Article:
An appeals court ruling that may reduce the sentencing for Steve Warshak, the head of a company who was convicted of fraud and other crimes as part of his business to sell "male enhancement" pills, also contained a powerful little nugget that brings the Fourth Amendment of the U.S Constitution into the digital age.
The ruling (PDF) found that the government's seizure of some 27,000 private e-mails, obtained without search warrant from Warshak's Internet service provider as part of the government's investigation, was a violation of the Fourth Amendment, which protects against illegal searches and seizures. In this particular case, however, the court agreed with the government that its agents "relied in good faith on the Stored Communications Act" and that a reversal of the conviction was unwarranted based on the violation.
Still, the ruling is being touted as a landmark decision that puts email correspondence under the same protections of telephone calls and postal mail. From the court ruling:
Since the advent of email, the telephone call and the letter have waned in importance, and an explosion of Internet-based communication has taken place. People are now able to send sensitive and intimate information, instantaneously, to friends, family, and colleagues half a world away. Lovers exchange sweet nothings,and businessmen swap ambitious plans, all with the click of a mouse button. Commerce has also taken hold in email. Online purchases are often documented in email accounts,and email is frequently used to remind patients and clients of imminent appointments. In short, “account” is an apt word for the conglomeration of stored messages that comprises an email account, as it provides an account of its owner’s life. By obtaining access to someone’s email, government agents gain the ability to peer deeply into his activities. Much hinges, therefore, on whether the government is permitted to request that a commercial ISP turn over the contents of a subscriber’s emails without triggering the machinery of the Fourth Amendment.
The court ruled that the Fourth Amendment "must keep pace with the inexorable march of technological progress, or its guarantees will wither and perish. The court continued:
If we accept that an email is analogous to a letter or a phone call, it is manifest that agents of the government cannot compel a commercial ISP to turn over the contents of an email without triggering the Fourth Amendment. An ISP is the intermediary that makes email communication possible. Emails must pass through an ISP’s servers to reach their intended recipient. Thus, the ISP is the functional equivalent of a post office or a telephone company. As we have discussed above, the police may not storm the post office and intercept a letter, and they are likewise forbidden from using the phone system to make a clandestine recording of a telephone call—unless they get a warrant, that is... It only stands to reason that, if government agents compel an ISP to surrender the contents of a subscriber’s emails, those agents have thereby conducted a Fourth Amendment search, which necessitates compliance with the warrant requirement absent some exception.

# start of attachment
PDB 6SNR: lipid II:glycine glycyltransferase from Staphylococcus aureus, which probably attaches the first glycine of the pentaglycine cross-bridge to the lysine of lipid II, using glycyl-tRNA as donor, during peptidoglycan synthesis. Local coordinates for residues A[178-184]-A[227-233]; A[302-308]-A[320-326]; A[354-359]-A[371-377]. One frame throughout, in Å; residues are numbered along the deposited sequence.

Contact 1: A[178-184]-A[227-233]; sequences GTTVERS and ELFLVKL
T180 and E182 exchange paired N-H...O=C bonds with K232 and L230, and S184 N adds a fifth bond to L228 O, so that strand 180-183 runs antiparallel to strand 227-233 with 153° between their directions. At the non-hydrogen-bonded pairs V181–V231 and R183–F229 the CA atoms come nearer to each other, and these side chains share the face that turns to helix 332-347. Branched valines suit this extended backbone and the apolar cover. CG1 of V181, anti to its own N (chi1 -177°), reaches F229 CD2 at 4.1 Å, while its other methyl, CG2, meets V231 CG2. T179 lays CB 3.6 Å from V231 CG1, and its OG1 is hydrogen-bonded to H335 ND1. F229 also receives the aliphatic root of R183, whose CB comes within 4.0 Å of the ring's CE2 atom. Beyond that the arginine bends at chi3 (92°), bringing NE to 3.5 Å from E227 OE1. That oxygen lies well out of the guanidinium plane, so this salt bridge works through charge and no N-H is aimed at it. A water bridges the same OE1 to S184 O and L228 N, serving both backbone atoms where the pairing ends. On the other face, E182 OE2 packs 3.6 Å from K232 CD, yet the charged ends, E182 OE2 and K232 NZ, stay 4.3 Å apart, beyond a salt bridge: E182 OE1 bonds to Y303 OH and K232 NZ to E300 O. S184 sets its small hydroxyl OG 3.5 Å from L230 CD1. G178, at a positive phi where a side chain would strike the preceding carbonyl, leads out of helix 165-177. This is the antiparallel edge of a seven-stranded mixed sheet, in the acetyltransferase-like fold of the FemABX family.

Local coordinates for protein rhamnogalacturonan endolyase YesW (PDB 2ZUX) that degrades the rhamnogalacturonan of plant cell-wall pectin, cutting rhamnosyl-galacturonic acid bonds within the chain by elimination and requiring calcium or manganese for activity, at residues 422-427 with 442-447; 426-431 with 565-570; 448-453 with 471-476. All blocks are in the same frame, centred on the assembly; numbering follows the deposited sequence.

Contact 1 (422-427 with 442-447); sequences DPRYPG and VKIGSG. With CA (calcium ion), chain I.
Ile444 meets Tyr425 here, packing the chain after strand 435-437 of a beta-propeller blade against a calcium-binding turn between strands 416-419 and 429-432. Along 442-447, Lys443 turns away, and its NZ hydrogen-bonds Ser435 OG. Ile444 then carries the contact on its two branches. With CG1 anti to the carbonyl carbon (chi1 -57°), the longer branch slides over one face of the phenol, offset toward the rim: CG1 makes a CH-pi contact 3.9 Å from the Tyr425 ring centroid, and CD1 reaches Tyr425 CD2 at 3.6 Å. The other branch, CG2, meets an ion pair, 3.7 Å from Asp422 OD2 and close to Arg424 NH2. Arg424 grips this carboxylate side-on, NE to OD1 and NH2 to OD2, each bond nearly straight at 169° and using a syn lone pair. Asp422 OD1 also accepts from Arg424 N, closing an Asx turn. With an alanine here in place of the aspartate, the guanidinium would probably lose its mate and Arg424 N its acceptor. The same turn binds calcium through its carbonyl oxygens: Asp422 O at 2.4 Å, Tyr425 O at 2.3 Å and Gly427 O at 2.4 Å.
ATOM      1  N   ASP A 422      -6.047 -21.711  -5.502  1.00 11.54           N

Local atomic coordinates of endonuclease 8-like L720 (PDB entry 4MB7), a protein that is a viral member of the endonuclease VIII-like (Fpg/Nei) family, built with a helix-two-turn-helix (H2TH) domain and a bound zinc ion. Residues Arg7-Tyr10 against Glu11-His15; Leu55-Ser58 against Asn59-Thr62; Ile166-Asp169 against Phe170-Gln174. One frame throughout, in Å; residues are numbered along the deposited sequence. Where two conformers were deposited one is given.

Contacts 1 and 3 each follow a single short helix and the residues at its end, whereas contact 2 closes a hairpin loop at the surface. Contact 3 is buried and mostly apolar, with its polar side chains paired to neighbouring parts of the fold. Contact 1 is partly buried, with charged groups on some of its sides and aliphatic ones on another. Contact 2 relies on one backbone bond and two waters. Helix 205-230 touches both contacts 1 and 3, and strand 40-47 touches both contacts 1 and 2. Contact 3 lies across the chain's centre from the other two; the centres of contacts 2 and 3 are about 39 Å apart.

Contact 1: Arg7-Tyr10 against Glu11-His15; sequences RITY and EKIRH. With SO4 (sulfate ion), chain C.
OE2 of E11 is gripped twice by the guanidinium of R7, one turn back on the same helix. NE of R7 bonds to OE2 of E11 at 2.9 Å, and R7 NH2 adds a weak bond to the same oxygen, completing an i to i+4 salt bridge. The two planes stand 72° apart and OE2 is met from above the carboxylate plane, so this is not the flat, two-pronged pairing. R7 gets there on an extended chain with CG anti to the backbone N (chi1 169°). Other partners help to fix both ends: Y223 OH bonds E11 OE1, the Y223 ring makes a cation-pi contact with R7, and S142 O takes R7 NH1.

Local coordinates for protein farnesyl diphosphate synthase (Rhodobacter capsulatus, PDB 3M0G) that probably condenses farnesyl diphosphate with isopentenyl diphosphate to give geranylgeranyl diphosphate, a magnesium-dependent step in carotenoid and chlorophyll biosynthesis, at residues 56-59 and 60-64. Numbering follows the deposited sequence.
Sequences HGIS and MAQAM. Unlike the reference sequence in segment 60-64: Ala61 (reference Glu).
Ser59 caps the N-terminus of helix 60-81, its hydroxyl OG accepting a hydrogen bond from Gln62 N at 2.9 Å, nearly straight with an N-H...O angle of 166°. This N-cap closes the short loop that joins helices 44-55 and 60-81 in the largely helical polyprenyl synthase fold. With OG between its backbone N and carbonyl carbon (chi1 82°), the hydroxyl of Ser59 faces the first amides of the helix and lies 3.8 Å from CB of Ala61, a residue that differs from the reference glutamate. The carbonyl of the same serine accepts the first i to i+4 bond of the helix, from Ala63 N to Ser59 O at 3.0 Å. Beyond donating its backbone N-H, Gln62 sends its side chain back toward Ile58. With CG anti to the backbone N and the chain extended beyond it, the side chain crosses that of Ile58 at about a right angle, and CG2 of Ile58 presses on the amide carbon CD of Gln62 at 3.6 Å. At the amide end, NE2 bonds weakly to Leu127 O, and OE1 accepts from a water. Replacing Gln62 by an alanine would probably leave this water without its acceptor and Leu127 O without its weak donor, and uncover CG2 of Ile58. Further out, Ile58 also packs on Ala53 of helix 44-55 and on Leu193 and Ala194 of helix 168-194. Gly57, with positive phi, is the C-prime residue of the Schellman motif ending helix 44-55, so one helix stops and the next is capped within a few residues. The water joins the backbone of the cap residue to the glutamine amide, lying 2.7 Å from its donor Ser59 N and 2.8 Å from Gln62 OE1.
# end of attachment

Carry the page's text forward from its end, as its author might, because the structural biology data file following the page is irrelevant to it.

The Electronic Frontier Foundation, which posted a copy of the court ruling on its Web site, is calling the ruling a victory in its fight to ensure that email is a privacy-protected form of communication. The EFF wrote:
Today's decision is the only federal appellate decision currently on the books that squarely rules on this critically important privacy issue, an issue made all the more important by the fact that current federal law - in particular, the Stored Communications Act - allows the government to secretly obtain emails without a warrant in many situations. We hope that this ruling will spur Congress to update that law as EFF and its partners in the Digital Due Process coalition have urged, so that when the government secretly demands someone's email without probable cause, the email provider can confidently say: "Come back with a warrant."